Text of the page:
At the end of the day, though, cryptocurrency really is just computer code, which doesn’t have much inherent value. In much the same way, the paper that fiat money is printed on doesn’t have much inherent value, yet we assign it value based on our confidence in it. Well, crypto is really no different.

What Gives Cryptocurrency Value?


If you want to look at what gives cryptocurrency its value, it’s basically determined by what people will pay for it, just like any other currency. Of course, this is largely dependent on the total supply of that cryptocurrency. 

The US Mint makes sure that there are only a certain number of dollars floating around the economy, and the Federal Reserve adjusts the estimated value of a dollar for any inflation. Well, the same kind of thing happens with Bitcoin. When Satoshi Nakamoto first created Bitcoin, he (or they) made sure that there would only ever be 21 million Bitcoins available for mining. 

While not all of these Bitcoins have been mined yet, the fact that there is a finite amount allows us to assign them a value. How could you ever give a value to something if there was an infinite amount of them? So, basically, as people begin to have more and more faith in the Bitcoin network as a whole, the value of the entire pool of Bitcoins will increase. If you divide the value of the entire Bitcoin network by the available number of Bitcoins, then you should get the value of one single Bitcoin. 

Of course, with Bitcoin and cryptocurrencies being relatively new, the values of these coins and the underlying blockchains that support them are still very much up to speculation. When the value of Bitcoin goes up, it should mean that people believe in the technology behind it, and that they think it could actually become a viable predominant currency in the future. However, some people may invest in Bitcoin because they think they can sell it for a quick profit in the future, and may not actually believe in it as a real currency.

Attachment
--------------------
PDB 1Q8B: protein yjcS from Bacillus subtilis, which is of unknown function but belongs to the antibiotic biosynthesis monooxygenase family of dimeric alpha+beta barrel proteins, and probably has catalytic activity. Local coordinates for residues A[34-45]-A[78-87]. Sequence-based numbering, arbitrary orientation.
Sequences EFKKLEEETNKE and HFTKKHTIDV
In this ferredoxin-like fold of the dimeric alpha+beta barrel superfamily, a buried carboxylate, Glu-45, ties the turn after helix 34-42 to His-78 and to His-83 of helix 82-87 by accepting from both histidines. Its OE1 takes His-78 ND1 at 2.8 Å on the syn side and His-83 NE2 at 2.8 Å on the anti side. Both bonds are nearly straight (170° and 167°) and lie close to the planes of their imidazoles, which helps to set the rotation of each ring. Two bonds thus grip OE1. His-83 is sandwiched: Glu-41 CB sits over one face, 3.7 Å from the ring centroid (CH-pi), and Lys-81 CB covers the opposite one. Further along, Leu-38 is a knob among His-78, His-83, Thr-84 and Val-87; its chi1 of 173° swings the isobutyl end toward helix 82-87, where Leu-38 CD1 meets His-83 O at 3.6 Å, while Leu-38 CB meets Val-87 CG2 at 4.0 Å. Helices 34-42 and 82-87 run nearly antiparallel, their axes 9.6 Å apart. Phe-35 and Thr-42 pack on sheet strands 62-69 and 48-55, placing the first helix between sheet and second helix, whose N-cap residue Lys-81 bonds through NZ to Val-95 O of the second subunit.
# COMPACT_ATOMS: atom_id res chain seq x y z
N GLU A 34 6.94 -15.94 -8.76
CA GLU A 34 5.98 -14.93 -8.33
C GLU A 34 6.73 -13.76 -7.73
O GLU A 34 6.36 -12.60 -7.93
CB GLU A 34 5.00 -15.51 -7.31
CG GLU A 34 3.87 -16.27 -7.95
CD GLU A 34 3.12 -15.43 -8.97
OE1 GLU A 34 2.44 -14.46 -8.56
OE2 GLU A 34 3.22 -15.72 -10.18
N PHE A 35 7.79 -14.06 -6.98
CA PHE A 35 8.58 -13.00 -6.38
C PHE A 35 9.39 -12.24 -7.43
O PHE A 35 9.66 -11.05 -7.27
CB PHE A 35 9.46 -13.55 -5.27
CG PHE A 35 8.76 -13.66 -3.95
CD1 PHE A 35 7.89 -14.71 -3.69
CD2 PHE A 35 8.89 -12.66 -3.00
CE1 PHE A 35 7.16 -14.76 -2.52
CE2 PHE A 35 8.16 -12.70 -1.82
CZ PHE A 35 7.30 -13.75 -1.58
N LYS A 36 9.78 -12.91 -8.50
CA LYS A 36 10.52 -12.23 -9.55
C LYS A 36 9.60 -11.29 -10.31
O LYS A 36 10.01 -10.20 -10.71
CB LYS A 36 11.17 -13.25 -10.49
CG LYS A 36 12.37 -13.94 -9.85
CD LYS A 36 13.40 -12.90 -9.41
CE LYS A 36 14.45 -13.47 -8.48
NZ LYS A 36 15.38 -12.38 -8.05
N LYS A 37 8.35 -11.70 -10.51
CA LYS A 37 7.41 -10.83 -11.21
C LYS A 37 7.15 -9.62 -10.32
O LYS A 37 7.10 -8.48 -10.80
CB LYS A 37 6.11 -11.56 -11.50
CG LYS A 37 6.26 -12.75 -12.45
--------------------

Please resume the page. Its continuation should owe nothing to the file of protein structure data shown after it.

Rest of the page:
Essentially, like anything else that there’s a market for, cryptocurrencies’ values are based on what people will pay for them, even though their motivations for buying them may differ. 

But where do you even buy a cryptocurrency? And where do you store them?

Buying Crypto and Crypto Wallets

ethereum wallet

While there are ways to buy Bitcoin in person with cash, the vast majority of people choose to buy Bitcoin and other cryptocurrencies through online trading platforms. The most well-known crypto exchange is called Coinbase. It’s been around longer than most of the other exchanges, however, platforms like Binance, Etoro, and BlockFi have gained a great deal of popularity in recent years. 

When you use one of these trading apps, you deposit dollars or other fiat currency, which you can then use to buy any of the cryptos traded on their exchanges. Once you purchase a cryptocurrency, the transaction is recorded in a blockchain ledger, and your crypto goes into what’s called a “digital wallet”, which is basically an online portfolio of the cryptos that you own. 

Buying and selling crypto is about as easy as trading any stock, but does that mean you should go for it? Should you shovel all your money into Bitcoin right now? Well, it’s really up to you.

Should You Buy Cryptocurrencies?

cryptocurrency prices

Whether or not you should invest in cryptocurrencies is entirely up to you, but there are some things you should know first. Prices for cryptos have historically been extremely volatile. From a risk standpoint, buying cryptos is a much bigger gamble than investing in something like an index fund right now. While that can mean far greater rewards, it can also mean far greater losses as well.

There have also been some concerns about hacking when it comes to cryptos. While people may tell you that the blockchains that support cryptos are unhackable, there have been some pretty large hacks in the past. 

In May 2019, someone hacked $40 million worth of Bitcoin from the Binance exchange, and losses like that aren’t protected by the Securities Investor Protection Corporation like more traditional investments are. 

All that being said, though, as we’ve seen with the price of Bitcoin, which grew from around $6,000 to as high as $60,000 just this past year, cryptocurrencies do have the potential to generate massive returns. And if you like the idea of moving control of currencies away from institutions like governments and banks, then investing in crypto might be a good way to support that. 

Bottom line: do your own research and think carefully before deciding whether or not to invest in cryptocurrencies.